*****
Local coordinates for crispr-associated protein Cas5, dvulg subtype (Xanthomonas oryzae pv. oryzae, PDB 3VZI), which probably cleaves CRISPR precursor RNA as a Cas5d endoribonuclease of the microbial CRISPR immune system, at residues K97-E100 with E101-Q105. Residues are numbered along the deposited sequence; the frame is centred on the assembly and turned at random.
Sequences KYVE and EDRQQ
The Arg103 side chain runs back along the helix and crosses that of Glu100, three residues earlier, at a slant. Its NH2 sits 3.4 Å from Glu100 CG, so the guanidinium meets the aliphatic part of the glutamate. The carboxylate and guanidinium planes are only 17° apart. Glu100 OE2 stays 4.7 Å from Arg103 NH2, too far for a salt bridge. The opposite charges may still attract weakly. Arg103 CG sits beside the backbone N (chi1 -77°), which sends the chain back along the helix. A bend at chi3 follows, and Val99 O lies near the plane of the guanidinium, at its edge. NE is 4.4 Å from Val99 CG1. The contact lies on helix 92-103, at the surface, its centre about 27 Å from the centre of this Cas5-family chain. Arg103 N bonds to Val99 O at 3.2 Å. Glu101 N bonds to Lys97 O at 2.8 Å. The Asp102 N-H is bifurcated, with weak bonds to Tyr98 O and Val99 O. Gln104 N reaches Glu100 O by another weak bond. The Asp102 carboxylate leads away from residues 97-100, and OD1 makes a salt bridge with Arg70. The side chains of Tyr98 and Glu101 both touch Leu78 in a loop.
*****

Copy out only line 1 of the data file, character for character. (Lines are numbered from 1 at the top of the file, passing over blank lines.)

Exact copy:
Local coordinates for crispr-associated protein Cas5, dvulg subtype (Xanthomonas oryzae pv. oryzae, PDB 3VZI), which probably cleaves CRISPR precursor RNA as a Cas5d endoribonuclease of the microbial CRISPR immune system, at residues K97-E100 with E101-Q105. Residues are numbered along the deposited sequence; the frame is centred on the assembly and turned at random.